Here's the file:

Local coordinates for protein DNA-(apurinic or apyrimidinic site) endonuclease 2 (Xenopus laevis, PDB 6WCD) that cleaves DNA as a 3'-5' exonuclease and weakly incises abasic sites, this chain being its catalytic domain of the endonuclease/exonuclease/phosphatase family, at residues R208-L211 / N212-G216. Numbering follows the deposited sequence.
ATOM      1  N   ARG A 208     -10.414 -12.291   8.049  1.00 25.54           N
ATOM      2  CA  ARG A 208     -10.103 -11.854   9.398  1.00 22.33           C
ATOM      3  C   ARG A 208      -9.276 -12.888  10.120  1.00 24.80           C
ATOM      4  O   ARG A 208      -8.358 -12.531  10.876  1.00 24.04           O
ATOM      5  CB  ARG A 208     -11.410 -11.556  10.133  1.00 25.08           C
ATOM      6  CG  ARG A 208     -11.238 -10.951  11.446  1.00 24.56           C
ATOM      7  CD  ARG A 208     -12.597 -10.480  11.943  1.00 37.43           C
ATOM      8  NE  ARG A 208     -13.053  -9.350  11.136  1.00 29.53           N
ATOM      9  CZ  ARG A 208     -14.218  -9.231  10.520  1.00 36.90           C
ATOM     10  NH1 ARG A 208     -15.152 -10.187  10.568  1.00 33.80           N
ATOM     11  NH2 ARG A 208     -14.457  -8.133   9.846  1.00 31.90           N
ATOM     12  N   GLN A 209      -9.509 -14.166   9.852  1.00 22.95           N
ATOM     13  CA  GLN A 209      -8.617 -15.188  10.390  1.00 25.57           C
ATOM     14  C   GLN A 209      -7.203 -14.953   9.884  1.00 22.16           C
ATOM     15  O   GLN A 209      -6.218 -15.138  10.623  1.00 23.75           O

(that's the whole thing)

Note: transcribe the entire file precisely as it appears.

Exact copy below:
Local coordinates for protein DNA-(apurinic or apyrimidinic site) endonuclease 2 (Xenopus laevis, PDB 6WCD) that cleaves DNA as a 3'-5' exonuclease and weakly incises abasic sites, this chain being its catalytic domain of the endonuclease/exonuclease/phosphatase family, at residues R208-L211 / N212-G216. Numbering follows the deposited sequence.
ATOM      1  N   ARG A 208     -10.414 -12.291   8.049  1.00 25.54           N
ATOM      2  CA  ARG A 208     -10.103 -11.854   9.398  1.00 22.33           C
ATOM      3  C   ARG A 208      -9.276 -12.888  10.120  1.00 24.80           C
ATOM      4  O   ARG A 208      -8.358 -12.531  10.876  1.00 24.04           O
ATOM      5  CB  ARG A 208     -11.410 -11.556  10.133  1.00 25.08           C
ATOM      6  CG  ARG A 208     -11.238 -10.951  11.446  1.00 24.56           C
ATOM      7  CD  ARG A 208     -12.597 -10.480  11.943  1.00 37.43           C
ATOM      8  NE  ARG A 208     -13.053  -9.350  11.136  1.00 29.53           N
ATOM      9  CZ  ARG A 208     -14.218  -9.231  10.520  1.00 36.90           C
ATOM     10  NH1 ARG A 208     -15.152 -10.187  10.568  1.00 33.80           N
ATOM     11  NH2 ARG A 208     -14.457  -8.133   9.846  1.00 31.90           N
ATOM     12  N   GLN A 209      -9.509 -14.166   9.852  1.00 22.95           N
ATOM     13  CA  GLN A 209      -8.617 -15.188  10.390  1.00 25.57           C
ATOM     14  C   GLN A 209      -7.203 -14.953   9.884  1.00 22.16           C
ATOM     15  O   GLN A 209      -6.218 -15.138  10.623  1.00 23.75           O